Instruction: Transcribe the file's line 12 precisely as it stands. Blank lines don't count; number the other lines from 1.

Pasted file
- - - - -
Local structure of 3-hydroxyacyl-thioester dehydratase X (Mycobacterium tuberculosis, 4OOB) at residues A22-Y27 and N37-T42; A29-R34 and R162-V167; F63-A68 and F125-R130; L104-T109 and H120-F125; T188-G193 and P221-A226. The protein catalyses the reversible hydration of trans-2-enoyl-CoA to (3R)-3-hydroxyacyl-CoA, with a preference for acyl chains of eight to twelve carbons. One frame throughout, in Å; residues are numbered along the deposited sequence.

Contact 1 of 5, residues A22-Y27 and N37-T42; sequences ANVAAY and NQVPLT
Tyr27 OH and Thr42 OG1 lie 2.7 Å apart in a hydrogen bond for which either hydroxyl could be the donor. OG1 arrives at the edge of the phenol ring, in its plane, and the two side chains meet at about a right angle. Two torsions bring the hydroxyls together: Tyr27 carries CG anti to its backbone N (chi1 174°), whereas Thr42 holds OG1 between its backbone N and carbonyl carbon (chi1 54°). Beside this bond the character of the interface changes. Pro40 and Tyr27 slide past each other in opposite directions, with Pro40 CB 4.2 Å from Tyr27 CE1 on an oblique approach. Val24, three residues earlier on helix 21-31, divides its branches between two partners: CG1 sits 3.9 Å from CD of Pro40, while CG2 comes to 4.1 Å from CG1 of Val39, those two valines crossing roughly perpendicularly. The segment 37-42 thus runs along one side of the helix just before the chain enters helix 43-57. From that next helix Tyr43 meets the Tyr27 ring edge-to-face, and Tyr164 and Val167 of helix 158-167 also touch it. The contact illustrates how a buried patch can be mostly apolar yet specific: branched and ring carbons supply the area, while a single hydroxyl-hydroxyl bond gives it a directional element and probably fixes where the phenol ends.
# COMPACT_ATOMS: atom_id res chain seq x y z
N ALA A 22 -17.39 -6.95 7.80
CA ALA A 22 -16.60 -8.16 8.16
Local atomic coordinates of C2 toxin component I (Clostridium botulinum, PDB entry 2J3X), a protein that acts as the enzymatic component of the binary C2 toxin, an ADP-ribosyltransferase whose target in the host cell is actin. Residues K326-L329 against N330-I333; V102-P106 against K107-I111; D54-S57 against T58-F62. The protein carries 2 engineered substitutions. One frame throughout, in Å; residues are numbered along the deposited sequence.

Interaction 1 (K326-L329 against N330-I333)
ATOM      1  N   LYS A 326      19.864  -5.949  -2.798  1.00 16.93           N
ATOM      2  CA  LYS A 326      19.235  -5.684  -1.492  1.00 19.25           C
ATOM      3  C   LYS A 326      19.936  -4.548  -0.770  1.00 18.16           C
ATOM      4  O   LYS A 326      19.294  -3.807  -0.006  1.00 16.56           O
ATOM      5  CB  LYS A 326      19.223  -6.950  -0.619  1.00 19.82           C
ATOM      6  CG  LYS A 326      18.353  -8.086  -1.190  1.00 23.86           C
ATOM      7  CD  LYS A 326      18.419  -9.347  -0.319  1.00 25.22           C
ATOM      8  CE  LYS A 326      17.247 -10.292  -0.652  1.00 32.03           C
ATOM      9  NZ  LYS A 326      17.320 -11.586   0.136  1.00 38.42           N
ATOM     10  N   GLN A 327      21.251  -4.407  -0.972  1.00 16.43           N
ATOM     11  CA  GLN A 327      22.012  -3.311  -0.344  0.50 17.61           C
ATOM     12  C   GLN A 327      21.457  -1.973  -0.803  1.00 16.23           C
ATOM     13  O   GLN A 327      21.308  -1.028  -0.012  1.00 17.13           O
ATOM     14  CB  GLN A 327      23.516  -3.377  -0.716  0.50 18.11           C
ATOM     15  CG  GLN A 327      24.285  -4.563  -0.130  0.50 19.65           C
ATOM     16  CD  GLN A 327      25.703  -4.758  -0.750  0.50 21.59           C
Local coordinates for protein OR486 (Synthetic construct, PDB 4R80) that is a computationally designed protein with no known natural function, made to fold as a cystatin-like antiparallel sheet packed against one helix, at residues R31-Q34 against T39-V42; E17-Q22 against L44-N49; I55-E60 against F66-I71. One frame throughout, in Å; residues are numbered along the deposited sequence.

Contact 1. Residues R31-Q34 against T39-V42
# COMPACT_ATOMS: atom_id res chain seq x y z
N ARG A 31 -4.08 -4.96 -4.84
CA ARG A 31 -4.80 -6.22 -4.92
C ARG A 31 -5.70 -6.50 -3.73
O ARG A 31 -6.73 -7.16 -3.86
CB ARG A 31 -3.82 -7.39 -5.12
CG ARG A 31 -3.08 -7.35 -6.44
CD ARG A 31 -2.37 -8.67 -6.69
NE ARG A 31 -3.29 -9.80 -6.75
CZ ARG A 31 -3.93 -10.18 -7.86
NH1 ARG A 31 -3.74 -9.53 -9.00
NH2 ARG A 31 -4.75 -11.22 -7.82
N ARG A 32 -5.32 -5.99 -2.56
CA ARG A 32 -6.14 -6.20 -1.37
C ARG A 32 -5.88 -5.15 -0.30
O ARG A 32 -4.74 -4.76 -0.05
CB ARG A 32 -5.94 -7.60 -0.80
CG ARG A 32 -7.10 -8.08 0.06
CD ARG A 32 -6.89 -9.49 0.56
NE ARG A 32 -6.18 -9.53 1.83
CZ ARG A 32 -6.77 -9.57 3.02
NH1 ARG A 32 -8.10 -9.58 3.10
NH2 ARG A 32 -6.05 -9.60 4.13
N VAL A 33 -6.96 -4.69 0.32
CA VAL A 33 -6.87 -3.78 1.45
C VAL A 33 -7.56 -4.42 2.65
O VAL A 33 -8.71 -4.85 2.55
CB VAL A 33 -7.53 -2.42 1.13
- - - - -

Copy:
ATOM      4  O   LYS A 326      19.294  -3.807  -0.006  1.00 16.56           O